My Favorite Childhood Book and a Giveaway

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Hey everyone!! I hope you have been enjoying the guest blog spots this week as much as I have! I have another week of fantabulous guest bloggers lined up for you while I continue with the last leg of my east coast vacay. Today the hubs and I traveled from NY up to Vermont where we will be spending our last  few days relaxing lakeside with my sister in law and her little one. But tonight, I’m tuning in quickly to share with you a recent discovery of mine and give you a chance to participate in a sweet giveaway if you’re willing to tell me a little bit about your favorite childhood book.

This is my favorite childhood book.
It’s a rhyming book that teaches you teasing isn’t nice.
It was originally published in the 1960’s and has long since been out of print.
When I looked for it on Amazon 2  years ago, it was only selling first additions for $200- YIKES!
I own the original. But I never take it to school, because I’m saving it for my children and worry something might happen to it.

Then a few days ago, and I started to see bloggers talking about The Clever School Teacher.

So I checked it out. Oh my word, it is such a great resource for teachers!! You can by books that have already been organized by standards, genres, specific comprehension skills, grade levels,  and a variety of other categories they are adding daily such as word study and writers workshop unit texts. You can purchase  individual books or whole sets by each of the above categories. If you know what you want to teach, they know which books to use which eliminates the guess work!

On Deanna Jump’s blog post about the Clever School Teacher she said to go look for your favorite book on the site. Well, that got me thinking, what skills could I use Never Tease a Weasel to teach to my firsties?  For no rational reason whatsoever (since I knew such an old book would not be on this new website) I typed in Never Tease a Weasel into the Clever School Teacher search engine. And to my absolute shock, I found this!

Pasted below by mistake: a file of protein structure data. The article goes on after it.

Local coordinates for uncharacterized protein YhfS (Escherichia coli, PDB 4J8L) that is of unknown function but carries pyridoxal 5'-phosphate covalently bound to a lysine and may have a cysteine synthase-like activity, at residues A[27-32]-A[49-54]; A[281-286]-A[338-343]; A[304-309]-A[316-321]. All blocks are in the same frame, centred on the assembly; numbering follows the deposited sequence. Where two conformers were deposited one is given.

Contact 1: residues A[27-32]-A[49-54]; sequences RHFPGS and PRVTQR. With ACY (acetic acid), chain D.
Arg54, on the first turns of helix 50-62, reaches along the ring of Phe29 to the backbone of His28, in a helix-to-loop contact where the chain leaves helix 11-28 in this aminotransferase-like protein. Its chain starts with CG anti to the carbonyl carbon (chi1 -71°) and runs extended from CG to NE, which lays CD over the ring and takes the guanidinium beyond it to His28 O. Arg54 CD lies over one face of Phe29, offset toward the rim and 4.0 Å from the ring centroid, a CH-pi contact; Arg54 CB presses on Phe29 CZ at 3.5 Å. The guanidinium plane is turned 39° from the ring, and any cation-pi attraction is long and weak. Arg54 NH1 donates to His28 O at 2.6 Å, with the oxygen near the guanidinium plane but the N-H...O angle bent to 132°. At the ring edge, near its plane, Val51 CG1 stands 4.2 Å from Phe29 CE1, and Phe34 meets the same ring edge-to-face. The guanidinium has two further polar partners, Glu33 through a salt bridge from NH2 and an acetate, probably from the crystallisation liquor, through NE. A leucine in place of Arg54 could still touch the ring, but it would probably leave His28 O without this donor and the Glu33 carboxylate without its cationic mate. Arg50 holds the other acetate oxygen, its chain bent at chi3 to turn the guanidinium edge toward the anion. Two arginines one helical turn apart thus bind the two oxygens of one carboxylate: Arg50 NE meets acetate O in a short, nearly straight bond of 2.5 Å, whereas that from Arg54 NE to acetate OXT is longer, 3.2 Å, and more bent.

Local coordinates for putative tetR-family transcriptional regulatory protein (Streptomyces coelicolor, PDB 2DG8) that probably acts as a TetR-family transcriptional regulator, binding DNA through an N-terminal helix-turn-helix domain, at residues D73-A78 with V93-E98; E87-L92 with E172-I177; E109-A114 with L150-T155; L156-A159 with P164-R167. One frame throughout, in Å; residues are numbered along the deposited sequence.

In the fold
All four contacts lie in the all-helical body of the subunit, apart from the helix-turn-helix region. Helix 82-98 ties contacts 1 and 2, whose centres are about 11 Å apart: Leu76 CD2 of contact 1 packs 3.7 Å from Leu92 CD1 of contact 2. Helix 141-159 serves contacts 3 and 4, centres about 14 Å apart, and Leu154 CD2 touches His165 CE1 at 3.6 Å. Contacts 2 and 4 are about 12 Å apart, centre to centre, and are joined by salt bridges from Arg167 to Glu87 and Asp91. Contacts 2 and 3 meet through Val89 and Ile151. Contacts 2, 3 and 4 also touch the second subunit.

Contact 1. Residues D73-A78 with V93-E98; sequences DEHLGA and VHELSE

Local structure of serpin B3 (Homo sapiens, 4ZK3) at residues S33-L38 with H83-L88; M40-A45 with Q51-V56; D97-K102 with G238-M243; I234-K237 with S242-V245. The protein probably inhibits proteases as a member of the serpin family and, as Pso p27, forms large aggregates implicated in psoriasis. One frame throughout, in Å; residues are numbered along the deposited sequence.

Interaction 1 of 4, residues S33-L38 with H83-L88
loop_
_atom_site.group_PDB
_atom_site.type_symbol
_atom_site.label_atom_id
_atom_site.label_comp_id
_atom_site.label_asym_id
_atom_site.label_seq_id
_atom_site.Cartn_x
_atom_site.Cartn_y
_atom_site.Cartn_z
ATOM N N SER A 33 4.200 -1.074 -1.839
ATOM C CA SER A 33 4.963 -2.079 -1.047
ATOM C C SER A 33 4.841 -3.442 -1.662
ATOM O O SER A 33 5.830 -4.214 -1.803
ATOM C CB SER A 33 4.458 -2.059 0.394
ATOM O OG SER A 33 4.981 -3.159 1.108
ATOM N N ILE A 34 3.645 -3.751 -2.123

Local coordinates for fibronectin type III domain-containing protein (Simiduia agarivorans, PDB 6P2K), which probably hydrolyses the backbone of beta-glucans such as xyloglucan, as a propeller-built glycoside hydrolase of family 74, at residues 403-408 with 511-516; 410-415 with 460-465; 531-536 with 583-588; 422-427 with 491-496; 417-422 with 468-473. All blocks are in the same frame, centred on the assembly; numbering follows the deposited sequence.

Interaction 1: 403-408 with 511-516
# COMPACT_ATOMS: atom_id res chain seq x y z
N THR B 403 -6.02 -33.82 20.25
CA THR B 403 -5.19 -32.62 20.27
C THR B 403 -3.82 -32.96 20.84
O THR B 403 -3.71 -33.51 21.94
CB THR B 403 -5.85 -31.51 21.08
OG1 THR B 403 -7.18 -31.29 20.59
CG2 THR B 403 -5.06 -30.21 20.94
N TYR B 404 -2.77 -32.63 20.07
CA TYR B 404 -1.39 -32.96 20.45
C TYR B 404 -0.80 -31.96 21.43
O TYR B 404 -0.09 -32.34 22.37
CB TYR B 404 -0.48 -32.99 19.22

It’s my favorite childhood book re-released with new illustrations!! I couldn’t believe it!

Apparently I’m not the only one who loved this story because it was republished in 2011, unbeknownst to me 🙂 The Clever School Teacher had it listed a a primary grade level text that could be used to teach the Comprehension Skill of Predicting. Being familiar with the story, this made complete sense to me.

The Clever School Teacher has been kind enough to award one lucky reader a  $10 Gift Certificate towards any purchase at their store! AND — if you spend $25, shipping and handling is free. So you can purchase $25 worth of books for only $15!!

Here’s how to enter:

1) Go to  The Clever School Teacher and search for one of your favorite childhood books.

2) Comment back on this post with the title of your book and what meaningful lesson or skill you can use to teach your class with this book.

That’s it! I will select a random winner next Sunday!!

And check back tomorrow for the next guest blogger spot by my friend Kelley from Teacher Idea Factory 🙂

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Stephanie Stewart

Stephanie Stewart

Hi, I' Stephanie! I’m always looking for new ways to put a creative twist on the standards and I love helping primary teachers do the same in their classroom. Think of me as your virtual teaching partner right down the hall. I can’t wait to share new lesson ideas, teaching tips, and engaging K-2 resources with you!

20 Responses

  1. Thanks for getting me thinking…My dad used to take all six of his kids,including me to the library every Saturday morning. One that was at our house more than the library was "Burt Dow Deep-Water Man". I would love to use this book for teaching connections. Most kids connect with storms and band-aides!

    Owl Things First